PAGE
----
To test the utility of the FastFUCCI imaging assay, we applied it to dissect the spatiotemporal effects induced by antimitotic agents. Earlier studies had attempted to establish a link between paclitaxel-induced cell death and mitotic exit, but it remained unclear if mitotic exit represented a major pro-death event (Bekier et al., 2009; Tao et al., 2005; Gascoigne and Taylor, 2008; Shi et al., 2008; Huang et al., 2009; Orth et al., 2008). Although the ambiguity might have stemmed from interline variation, the understanding so far has been drawn from cell-population-based experiments, phase-contrast images or low-content microscopy, precluding the precise discrimination between cells that die in mitosis and cells that die following a mitotic attempt. More recently, several qualitative studies using FUCCI-expressing cells have reported the emergence of CDT1 expression following prolonged mitosis (Honda-Uezono et al., 2012; Kaida et al., 2011; Marcus et al., 2015). Through in-depth single-cell analyses, we found this phenomenon to be far more common than previously implied. Importantly, we forged a quantitative association between post-mitotic entry and cell death, the latter being independent of the mitotic phenotype. Our results are supported by previous studies that investigated the role of post-mitotic entry in finalising apoptosis (Tao et al., 2005; Orth et al., 2012). Further mechanistic studies are warranted to elucidate how mitotic arrest and subsequent interphase entry differentially engage the resolution of death.
Three therapeutic considerations arise from this work. First, conventional regimens are often based on the principle of maximum tolerable doses (Marshall, 2012). We have shown that, even at a cytotoxic concentration that elicits growth inhibition, cancer cells do regain some extent of proliferative capacity when drug residence falls below a critical threshold, that is when cells have not yet progressed beyond mitosis and become committed to apoptosis. This suggests that paclitaxel sensitivity depends not only on the strength of the mitotic checkpoint but also on the extent of checkpoint adaptation (Weaver and Cleveland, 2005). An understanding of how these mechanisms enact in vivo in relation to drug pharmacokinetics would inform future development of the recently proposed adaptive strategy for paclitaxel (Enriquez-Navas et al., 2016).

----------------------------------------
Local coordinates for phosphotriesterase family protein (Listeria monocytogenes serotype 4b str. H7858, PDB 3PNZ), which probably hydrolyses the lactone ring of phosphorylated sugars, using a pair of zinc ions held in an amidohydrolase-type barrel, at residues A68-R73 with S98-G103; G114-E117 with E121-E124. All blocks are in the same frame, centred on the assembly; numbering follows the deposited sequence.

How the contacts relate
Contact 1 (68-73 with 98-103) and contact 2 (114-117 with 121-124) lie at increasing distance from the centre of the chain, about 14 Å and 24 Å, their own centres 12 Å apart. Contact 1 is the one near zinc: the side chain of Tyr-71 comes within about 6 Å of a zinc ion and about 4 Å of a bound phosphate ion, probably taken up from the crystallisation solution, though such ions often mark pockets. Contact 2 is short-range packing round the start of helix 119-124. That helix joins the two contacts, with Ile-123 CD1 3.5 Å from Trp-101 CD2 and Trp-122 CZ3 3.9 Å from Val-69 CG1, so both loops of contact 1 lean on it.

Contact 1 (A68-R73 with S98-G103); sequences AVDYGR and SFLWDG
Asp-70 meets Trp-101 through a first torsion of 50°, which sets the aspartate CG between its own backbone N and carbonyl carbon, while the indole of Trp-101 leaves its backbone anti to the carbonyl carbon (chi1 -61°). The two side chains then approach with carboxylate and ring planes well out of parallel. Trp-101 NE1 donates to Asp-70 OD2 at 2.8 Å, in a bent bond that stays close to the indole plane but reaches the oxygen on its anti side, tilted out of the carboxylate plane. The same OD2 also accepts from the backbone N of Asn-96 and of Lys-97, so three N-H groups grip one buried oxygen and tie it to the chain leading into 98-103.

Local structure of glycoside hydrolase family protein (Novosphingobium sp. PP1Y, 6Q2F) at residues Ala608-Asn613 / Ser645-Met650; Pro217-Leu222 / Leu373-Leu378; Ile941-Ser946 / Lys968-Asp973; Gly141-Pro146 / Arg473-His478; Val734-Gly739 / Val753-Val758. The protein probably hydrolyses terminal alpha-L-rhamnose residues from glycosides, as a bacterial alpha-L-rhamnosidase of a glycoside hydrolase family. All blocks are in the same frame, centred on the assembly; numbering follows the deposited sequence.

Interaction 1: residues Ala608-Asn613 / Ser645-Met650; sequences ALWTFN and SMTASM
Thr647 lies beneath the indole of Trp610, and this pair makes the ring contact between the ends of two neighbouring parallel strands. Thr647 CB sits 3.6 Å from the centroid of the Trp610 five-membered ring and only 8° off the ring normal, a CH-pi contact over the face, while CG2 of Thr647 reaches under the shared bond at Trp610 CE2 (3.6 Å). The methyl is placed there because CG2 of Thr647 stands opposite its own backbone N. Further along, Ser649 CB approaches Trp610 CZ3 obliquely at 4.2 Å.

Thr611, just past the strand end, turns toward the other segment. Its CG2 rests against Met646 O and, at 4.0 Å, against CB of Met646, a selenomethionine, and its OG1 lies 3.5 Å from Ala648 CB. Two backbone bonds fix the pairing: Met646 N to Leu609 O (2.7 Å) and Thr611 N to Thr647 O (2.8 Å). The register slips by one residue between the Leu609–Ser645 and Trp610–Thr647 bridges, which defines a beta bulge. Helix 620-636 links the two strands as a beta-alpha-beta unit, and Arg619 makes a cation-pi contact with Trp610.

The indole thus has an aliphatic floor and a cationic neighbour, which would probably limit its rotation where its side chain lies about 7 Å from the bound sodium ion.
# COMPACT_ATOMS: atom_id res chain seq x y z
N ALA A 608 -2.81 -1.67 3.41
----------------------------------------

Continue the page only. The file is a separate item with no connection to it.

Second, our in vitro data using pancreatic cancer cell lines recapitulate the phenomenon seen in a fibrosarcoma xenograft model, whereby cancer cells accumulate in G1 following paclitaxel-induced mitotic arrest (Chittajallu et al., 2015). Our high-definition spatiotemporal analyses indicate that a large fraction of these cells are the direct consequence of treatment, having progressed through aberrant mitosis into G1 (Vakifahmetoglu et al., 2008; Shi et al., 2008). Some of these cells appear viable, and most of them stay in G1, presumably in an arrested or senescent mode. However, a few of the survivors subsequently re-enter S phase. It is conceivable that acquired resistance might arise from these cells that have been therapeutically challenged but do not succumb (Ogden et al., 2015).
Third, a second agent that targets the surviving post-mitotic population might confer further chemosensitisation. We demonstrated this possibility with the synergistic interaction between paclitaxel and roscovitine as well as PHA767491, two compounds known to affect DNA replication origins. Other small-molecule inhibitors with overlapping mechanisms, namely CINK4, flavopiridol, PD-0332991 and purvalanol, have previously been shown to enhance taxane cytotoxicity or reverse taxane resistance (Zhang et al., 2013; Ingemarsdotter et al., 2015; Bible and Kaufmann, 1997; O'Connor et al., 2002). As such a co-targeting strategy is schedule dependent in most cases, the challenge would be to identify optimum dosing regimens that could yield maximal efficacy and minimal toxicity (Jackson et al., 2007; Shah and Schwartz, 2001). We anticipate the FastFUCCI imaging assay to be a useful preclinical tool in these endeavours.
MATERIALS AND METHODS
A synthetic linker was designed and cloned into pBluescript (pBS) to enable the cloning of the FUCCI reporters [mKO2–hCDT1(30–120) and mAG–hGEM(1–110); GeneArt Gene Synthesis] on either side of and in frame with a T2A sequence. This whole cassette was then dropped from pBS and cloned into a third generation lentiviral plasmid (pBOB), as a BamHI and NotI fragment. An EF1α promoter, to drive robust and constitutive transgene expression, was then cloned into pBOB upstream of the FUCCI cassette as a PacI fragment. Finally, a PGK-PURO cassette was cloned as an NheI fragment to enable in vitro selection of transduced cells with puromycin. The essential components of the construct are illustrated in Fig. 1A, full map is in Fig. S1, and all single and two-cutter 6+ nucleotide restriction enzymes with respective positions and actual nucleotide numbers are in Table S1.